Macron vows to punish those behind NYE attack on police
Sheetal Sukhija - Wednesday 3rd January, 2018
Shocking video footage emerged of a policewoman being beaten on NYE
The policewoman was one of two officers attacked by a crowd of youths
Police were called to a party in the Paris suburb of Champigny-sur-Marne
PARIS, France - After a shocking video emerged of a French policewoman being beaten up on New Year’s Eve - the French government vowed a crackdown on urban violence on Tuesday.
The shocking video showed one of the two officers being attacked by a crowd of youngsters after police were called to a party in the Paris suburb of Champigny-sur-Marne.
The videos of the policewoman shows her writhing on the floor as she is kicked by the crowd.
It also showed revellers flipping over a car and the videos immediately went viral on social media.
The French President Emmanuel Macron described the assault as "a cowardly and criminal lynching.”
On Monday, the New Year’s Day, a third officer was beaten up while trying to inspect a stolen scooter inside a sprawling housing estate in the suburb of Aulnay-sous-Bois.
According to reports, over a thousand cars were burned across France on New Year's Eve, a ritual for youngsters living in deprived high-rise suburbs.
On Tuesday, the French Interior Minister Gerard Collomb said in an interview with Europe 1 radio, "This violent society cannot continue in the years to come. It must be stopped.”
The minister called the attacks against police "unacceptable.”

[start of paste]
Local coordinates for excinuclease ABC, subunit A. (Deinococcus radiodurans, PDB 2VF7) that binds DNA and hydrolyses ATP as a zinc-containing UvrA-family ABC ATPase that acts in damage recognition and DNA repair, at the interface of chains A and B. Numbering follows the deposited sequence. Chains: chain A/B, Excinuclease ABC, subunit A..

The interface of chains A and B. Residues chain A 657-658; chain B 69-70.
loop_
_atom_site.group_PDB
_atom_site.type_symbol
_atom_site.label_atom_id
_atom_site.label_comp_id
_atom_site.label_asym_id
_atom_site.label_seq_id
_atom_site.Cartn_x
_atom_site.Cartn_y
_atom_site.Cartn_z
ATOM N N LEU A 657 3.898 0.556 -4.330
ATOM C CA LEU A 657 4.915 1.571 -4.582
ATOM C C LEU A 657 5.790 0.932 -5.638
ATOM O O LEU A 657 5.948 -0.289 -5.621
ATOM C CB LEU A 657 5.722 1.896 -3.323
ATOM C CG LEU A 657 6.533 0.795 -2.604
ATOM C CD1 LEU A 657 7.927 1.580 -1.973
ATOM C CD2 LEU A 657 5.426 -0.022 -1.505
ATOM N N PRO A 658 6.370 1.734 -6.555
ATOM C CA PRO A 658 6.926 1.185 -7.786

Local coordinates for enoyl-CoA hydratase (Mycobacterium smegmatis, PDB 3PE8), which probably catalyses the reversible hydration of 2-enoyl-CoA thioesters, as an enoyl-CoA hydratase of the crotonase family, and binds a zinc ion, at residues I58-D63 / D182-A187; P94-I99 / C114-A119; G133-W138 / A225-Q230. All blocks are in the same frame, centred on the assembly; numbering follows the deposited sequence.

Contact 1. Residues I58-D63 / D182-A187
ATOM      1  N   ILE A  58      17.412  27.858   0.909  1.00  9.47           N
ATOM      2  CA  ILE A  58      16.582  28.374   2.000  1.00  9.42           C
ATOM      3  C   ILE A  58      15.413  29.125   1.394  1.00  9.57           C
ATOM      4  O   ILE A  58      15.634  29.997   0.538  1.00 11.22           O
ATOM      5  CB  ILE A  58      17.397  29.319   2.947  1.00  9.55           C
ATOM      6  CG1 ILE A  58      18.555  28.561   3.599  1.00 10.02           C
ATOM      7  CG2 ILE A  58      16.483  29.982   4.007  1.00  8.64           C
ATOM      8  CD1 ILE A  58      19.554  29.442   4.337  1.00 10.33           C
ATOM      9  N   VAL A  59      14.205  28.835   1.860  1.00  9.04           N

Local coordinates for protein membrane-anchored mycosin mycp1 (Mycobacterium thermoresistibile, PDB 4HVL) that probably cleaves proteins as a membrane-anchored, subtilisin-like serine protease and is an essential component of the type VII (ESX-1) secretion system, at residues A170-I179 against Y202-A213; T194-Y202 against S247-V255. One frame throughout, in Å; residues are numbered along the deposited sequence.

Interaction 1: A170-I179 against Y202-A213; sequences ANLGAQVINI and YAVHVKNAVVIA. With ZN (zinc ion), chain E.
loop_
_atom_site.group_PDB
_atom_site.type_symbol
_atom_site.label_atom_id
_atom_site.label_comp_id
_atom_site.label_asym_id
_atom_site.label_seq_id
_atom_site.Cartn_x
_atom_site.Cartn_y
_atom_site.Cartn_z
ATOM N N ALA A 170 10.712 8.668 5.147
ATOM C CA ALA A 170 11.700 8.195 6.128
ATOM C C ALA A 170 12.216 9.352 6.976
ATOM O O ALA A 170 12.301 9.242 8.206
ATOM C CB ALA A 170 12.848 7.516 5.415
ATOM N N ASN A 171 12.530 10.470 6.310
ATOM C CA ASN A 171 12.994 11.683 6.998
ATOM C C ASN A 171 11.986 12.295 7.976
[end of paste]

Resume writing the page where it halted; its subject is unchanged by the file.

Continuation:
Officers were called to clear a crowd of three or four hundred people attempting to see in 2018 at a warehouse party in Champigny-sur-Marne.
The local security chief Jean-Yves Oses said the officers fired tear gas after "a group of particularly violent individuals laid into the police,” with revellers beating and kicking two officers.
While no one has been arrested for attacking the police so far, two people were detained on suspicion of vandalism.
On Tuesday, Macron vowed that the culprits would be "found and punished.”
According to interior ministry data, a total of 1,031 cars were torched across France as the country welcomed the New Year.
Last year, a total of 935 cars were torched on the New Year’s Eve - while arrests rose from 456 to 510.
According to Collomb, reforms were needed to improve lives in "pauperised, ghettoised" French suburbs, which have long suffered a reputation for violence and poverty.
Collomb added, "These are neighbourhoods that must change.”
Collomb’s statement comes ahead of new pilot schemes in local policing that is set to begin next month following a large-scale consultation with security forces.
Meanwhile, far-right leader Marine Le Pen blasted the “insecurity that sometimes comes close to that of urban guerillas" in tough neighbourhoods and urged reforms to laws governing police officers' right to self-defence.
In November last year, Macron set out a raft of policies to fight poverty in downtrodden districts after critics labelled him a "president of the rich" due to his generous tax cuts for high earners.
Since the nationwide riots in 2005, French police have suffered testy relations with youths in poor immigrant-heavy suburbs, after the riots were sparked by the death of two teenagers who were electrocuted while hiding from officers.
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